· David Beckham insured his legs with Lloyds for £100m in 2006
· Dolly Parton has insured her 40dd breasts for £3.8m
· Rolling Stones guitarist Keith Richards hands are insured for $1.6m
· Michael Flatleys legs were insured for $47 Million. The policy was only in effect when he was touring and forbade him from dancing except on stage.
· James Dean took out a life policy for $100,000 just a week before his tragic death at the age of 25
· The actor Richard Burton purchased a 69.42 carat diamond from Cartier for $1.1 Million in 1969 as a gift for Elizabeth Taylor. It was the world’s most expensive diamond at the time. Once Lloyds had insured the diamond they specified that Taylor should wear it in public for only 30 days a year and even then be protected by security guards. The diamond was sold in 1978 for an estimated $5 Million which would equate to roughly $19 Million today.
· According to novelist and inventor Arthur C Clarke, director Stanley Kubrick wanted to take out insurance with Lloyds to protect himself against losses in the event that extra-terrestrial intelligence was discovered before his movie, ‘2001: A Space Odyssey’ was released. Lloyds refused to quote for this one.
Kerry to feature in new TG4 documentary on Wild Atlantic Way
Three episodes of a new ten-part TG4 series on the Wild Atlantic Way were filmed in County Kerry. The series, which started last Wednesday night this week, and continues every Wednesday for the next nine weeks, follows the Wild Atlantic Way from Donegal to Kerry. In this series ‘An Cósta Thiar’, presenter Áine Ní Bhreisleáin gains […]
Three episodes of a new ten-part TG4 series on the Wild Atlantic Way were filmed in County Kerry.
The series, which started last Wednesday night this week, and continues every Wednesday for the next nine weeks, follows the Wild Atlantic Way from Donegal to Kerry.
In this series ‘An Cósta Thiar’, presenter Áine Ní Bhreisleáin gains an insight into the culture, challenges and benefits of living by the Atlantic and to find out if seawater still flows through the veins of its coastal communities.
On her travels, Áine will meet with the people of the coast, both young and old. She will spend time in the company of people who live and work by the sea, learning more about the attraction of these areas, and this life, through their eyes, stories and experiences. She will meet those communities and people who have a strong affinity with the coast and the sea, through new businesses, traditional livelihoods, recreational activities, ecology, birdwatching, eco-tours, swimming, boats (of all kinds) and more.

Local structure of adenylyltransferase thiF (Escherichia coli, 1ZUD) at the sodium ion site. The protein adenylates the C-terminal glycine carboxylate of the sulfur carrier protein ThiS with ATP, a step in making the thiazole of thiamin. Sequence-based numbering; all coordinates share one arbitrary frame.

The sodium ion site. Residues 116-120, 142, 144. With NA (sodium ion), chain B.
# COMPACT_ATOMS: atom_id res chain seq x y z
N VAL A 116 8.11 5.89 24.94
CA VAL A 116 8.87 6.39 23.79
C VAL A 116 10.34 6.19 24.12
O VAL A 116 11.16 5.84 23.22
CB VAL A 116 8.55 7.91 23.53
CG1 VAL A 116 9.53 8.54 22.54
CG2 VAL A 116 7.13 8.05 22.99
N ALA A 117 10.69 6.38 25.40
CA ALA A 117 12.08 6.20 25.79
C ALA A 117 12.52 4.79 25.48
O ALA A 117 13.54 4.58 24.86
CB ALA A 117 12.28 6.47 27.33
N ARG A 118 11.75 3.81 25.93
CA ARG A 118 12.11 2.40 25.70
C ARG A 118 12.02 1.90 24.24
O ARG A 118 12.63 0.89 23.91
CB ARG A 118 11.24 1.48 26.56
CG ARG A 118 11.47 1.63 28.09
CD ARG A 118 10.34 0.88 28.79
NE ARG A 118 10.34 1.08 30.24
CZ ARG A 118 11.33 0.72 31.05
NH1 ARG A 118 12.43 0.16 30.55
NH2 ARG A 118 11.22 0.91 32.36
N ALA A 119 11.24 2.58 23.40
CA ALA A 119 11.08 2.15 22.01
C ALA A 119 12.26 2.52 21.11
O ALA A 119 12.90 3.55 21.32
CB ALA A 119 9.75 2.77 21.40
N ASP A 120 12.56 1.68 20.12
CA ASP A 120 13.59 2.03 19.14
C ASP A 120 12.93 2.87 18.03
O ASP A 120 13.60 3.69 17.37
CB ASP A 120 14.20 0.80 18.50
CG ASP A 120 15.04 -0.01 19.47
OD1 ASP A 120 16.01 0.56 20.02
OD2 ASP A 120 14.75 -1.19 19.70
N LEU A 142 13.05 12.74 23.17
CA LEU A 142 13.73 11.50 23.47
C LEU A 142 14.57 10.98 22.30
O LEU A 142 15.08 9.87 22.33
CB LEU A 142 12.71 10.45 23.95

Áine began her journey at home in Gaoth Dobhair and heads to the wilds of Árainn Mhóir on the second leg of journey.
The third show platforms south Donegal while in week 4, Áine heads to the beautiful Achill Island.
Half way through her journey from Donegal to Kerry, Áine is in Carna in Conamara while in the the sixth programme, Áine continues her journey on the Galway coast, this time in Cois Fharraige
Áine visits Inis Oírr in the seventh programme, the smallest of the three Oileán Árainn, to explore how life has changed for islanders in recent generations through fishing, farming, tourism and sport.
In programme eight, Áine continues her journey, heading for the West Kerry coastline this time around, rowing with a local musician, Breanndán Ó Beaglaoich, a boatbuilder Eddie Hutch and even All-Ireland champions in Cumann Rámhaíochta an Daingin. She investigates the attraction of sea swimming for local women with local group ‘Snámh for the Soul’ goes foraging and paddleboarding with a woman who lives and breathes the sea and all it has to offer, Susan Feirtéar.
In the penultimate programme, Áine continues on her journey around the Corca Dhuibhne coast, exploring the history of trade in An Daingean with Brenda Uí Shúilleabháin and how the coast inspires artists with the talented Tomáisín Ó Cíobháin. She takes a class with local yoga instructor, Ails Ní Chonchúir and heads out to sea with local guide, Eoghan Ó Slatara, to learn about the islands on the west Kerry coast and she tastes some local seafood but she has to cook it first at the Dingle Cookery School.
Áine ends her journey in Uíbh Ráthach, in South Kerry. She gains a different perspective on the sea while snorkling with Gráinne Ní Ailín from Sea Synergy and surfing with Cian O’Connor, explores the long history of this coastal community from the time of the Milesians with poet and historian, Paddy Bushe, and learns about the Seine boat with a local TikToker, Séaghan Ó Suilleabháin, better known as The Kerry Cowboy, and is there a better way to finish her journey than a first visit to the majestic Sceilg islands?
Weird and wonderful insurance policies
As it is January I thought I would start the year on a light hearted note. Lloyds of London is...
Kerry to feature in new TG4 documentary on Wild Atlantic Way
Three episodes of a new ten-part TG4 series on the Wild Atlantic Way were filmed in County Kerry. The series,...